This paper, published in the GSA Bulletin, represents the outcome of a long standing research collaboration between Geocosm and the FRAC group at the Jackson School of Geosciences at The University of Texas-Austin. Geocosm’s Prism2D model features prominently in the the paper, which may be downloaded using this link.
A new model accounts for crystal growth patterns and internal textures in quartz cement in sandstone fractures, including massive sealing deposits, thin rinds or veneers that line open fracture surfaces, and bridge structures that span otherwise open fractures. High-resolution cathodoluminescence imaging of bridge structures and massive sealing deposits indicates that they form in association with repeated micron-scale fracturing of growing quartz crystals, whereas thin rinds do not. Model results indicate that the three morphology types develop in response to (1) the ratio of the rates of quartz growth to fracture opening and (2) the substantially faster growth rate that occurs on noneuhedral surfaces in certain crystallographic orientations compared to euhedral crystal faces. Rind morphologies develop when the fracture opening rate exceeds two times the fastest rate of quartz growth (along the c axis on noneuhedral surfaces) because growing crystals develop slow-growing euhedral faces. Massive sealing, on the other hand, develops where the net rate of fracture opening is less than twice the rate of quartz growth on euhedral faces because all quartz growth surfaces along the fracture wall seal the fracture between fracturing events. Bridge structures form at fracture opening rates that are intermediate between the massive sealing and rind cases and are associated with crystallographic orientations that allow growth to span the fracture between fracturing events. Subsequent fractures break the spanned crystal, introducing new, fast-growing noneuhedral growth surfaces where quartz grows more rapidly compared to the euhedral faces of nonspanning crystals. As the ratio of fracture opening to quartz growth rate increases, the proportion of overgrowths that span the fracture decreases, and the range in c-axis orientations for these crystals comes progressively closer to perpendicular to the fracture wall until the maximum spanning limit is reached. Simulation results also reproduce “stretched crystal,” “radiator structure,” and “elongate blocky” textures in metamorphic quartz veins.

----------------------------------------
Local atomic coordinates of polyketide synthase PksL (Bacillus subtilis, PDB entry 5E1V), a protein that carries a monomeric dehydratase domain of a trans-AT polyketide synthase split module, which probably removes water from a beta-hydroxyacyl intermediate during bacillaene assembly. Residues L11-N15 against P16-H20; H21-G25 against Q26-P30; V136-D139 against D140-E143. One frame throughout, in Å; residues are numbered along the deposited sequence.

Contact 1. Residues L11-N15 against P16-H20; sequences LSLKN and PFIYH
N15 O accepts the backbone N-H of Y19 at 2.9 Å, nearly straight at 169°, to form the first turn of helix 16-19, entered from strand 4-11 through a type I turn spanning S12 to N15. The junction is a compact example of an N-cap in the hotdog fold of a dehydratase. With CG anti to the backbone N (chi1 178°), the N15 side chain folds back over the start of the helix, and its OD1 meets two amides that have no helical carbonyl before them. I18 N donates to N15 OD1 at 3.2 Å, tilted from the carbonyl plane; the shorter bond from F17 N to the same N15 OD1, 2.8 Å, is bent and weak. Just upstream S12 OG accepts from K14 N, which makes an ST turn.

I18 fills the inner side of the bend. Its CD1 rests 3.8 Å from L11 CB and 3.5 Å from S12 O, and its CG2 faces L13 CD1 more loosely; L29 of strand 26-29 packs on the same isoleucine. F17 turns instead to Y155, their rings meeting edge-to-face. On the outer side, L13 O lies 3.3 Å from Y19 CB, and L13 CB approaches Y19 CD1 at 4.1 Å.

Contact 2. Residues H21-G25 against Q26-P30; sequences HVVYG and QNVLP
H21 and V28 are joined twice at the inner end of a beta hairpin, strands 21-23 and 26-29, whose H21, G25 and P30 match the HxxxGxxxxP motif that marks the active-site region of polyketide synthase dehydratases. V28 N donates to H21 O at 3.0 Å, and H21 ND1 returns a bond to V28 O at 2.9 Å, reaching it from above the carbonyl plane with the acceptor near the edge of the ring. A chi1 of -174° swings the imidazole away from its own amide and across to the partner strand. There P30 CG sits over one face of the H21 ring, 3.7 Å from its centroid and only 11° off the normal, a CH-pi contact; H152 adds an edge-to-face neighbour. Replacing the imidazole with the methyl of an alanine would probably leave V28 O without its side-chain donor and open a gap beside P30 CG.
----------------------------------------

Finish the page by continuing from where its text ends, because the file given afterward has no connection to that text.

The model replicates a well-characterized quartz bridge from the Cretaceous Travis Peak Formation as well as quartz cement abundances, internal textures, and morphologies in the sandstone host rock and fracture zone using the same kinetic parameters while honoring ﬂ uid-inclusion and thermal-history constraints. The same fundamental driving forces, in both in the host rock and fracture system, are responsible for quartz cementation, with the only signiﬁ cant difference within the fracture zone being the creation of new pore space as well as new noneuhedral surfaces for cases where overgrowths span fractures between fracturing events. Rates of fracture growth and sealing may be inferred from fracture cement textures using model results.